Defect In Enzyme For Serotonin Synthesis Confers Depression Risk

NEW YORK (Reuters Health) - A genetic mutation that confers a risk for major depression has been identified by researchers at Duke University Medical Center in Durham, North Carolina.

In the December 9th online edition of Neuron, Dr. Xiaodong Zhang and colleagues explain that the defect is a single nucleotide polymorphism in the gene for tryptophan hydroxylase-2, the rate-limiting enzyme in neuronal serotonin synthesis. The mutation, G1463A, results in an 80% loss of function in serotonin production when expressed in cultured cells.

The investigators searched for the mutation in 87 patients with unipolar major depression, 60 patients with bipolar depression, and 219 control subjects. Nine patients with unipolar depression and three control subjects, but none of the patients with bipolar disorder, carried the mutant allele.

Of the nine carriers with unipolar depression, seven had family histories of mental illness or drug and alcohol abuse, and six had exhibited suicidal behavior or made a suicide attempt.

Furthermore, seven of the carriers with unipolar disorder were unresponsive to treatment with selective serotonin reuptake inhibitors, and the other two responded only to the highest doses of these medications. This finding, the researchers say, suggests that serotonin synthesis in the brain plays a role in the efficacy of this class of drugs.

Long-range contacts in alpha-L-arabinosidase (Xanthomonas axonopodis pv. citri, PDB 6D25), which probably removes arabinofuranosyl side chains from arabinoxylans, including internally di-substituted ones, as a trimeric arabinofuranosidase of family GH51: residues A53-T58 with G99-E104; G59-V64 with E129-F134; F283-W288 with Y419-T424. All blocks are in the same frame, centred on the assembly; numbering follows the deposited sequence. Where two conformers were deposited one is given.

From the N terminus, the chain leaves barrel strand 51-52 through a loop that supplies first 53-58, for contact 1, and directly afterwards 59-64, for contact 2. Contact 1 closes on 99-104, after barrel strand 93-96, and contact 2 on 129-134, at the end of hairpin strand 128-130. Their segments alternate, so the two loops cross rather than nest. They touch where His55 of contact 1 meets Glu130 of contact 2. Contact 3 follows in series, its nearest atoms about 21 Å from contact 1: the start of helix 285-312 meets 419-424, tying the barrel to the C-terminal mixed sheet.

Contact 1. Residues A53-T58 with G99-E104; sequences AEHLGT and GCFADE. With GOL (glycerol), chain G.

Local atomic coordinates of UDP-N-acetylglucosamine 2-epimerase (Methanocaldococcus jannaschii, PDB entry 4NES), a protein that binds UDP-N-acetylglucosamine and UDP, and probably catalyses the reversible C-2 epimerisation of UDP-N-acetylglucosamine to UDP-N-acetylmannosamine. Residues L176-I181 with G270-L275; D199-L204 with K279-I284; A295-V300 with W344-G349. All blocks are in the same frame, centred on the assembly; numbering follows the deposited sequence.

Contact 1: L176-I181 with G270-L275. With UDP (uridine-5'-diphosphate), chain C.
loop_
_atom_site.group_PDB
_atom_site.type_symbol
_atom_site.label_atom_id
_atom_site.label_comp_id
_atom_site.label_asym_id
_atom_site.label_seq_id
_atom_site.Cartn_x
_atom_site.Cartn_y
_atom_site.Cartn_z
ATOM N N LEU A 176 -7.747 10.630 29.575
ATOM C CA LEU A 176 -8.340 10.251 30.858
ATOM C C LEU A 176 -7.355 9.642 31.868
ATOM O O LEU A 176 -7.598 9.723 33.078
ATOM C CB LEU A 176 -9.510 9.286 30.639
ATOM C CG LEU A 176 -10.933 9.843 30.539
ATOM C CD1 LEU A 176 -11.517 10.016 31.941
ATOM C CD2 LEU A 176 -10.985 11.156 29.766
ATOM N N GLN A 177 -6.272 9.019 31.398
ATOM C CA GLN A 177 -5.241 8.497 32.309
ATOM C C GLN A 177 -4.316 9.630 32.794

It may even be the case, they speculate, that this and similar genetic variants might be associated with the paradoxical adverse reactions that occur in some patients who take SSRIs, including suicidal behavior, mania, and psychosis.

In addition, the authors report, while the three controls with the mutation did not have unipolar major depression, one had generalized anxiety and the other two had mild depression and a family history of mental illness or drug and alcohol abuse, "suggesting a potentially higher susceptibility for certain neuropsychiatric disorders in the presence of the mutant allele."

"Clearly, further large-scale genetic studies are needed to confirm these observations and to investigate in detail the inheritance and penetrance of this functional [single nucleotide polymorphism] in unipolar major depression," they write.

In the meantime, they conclude, their discovery "suggests that a defect in brain serotonin synthesis may represent an important risk factor for unipolar major depression."


MeSH Headings: Polymorphism, Single Nucleotide

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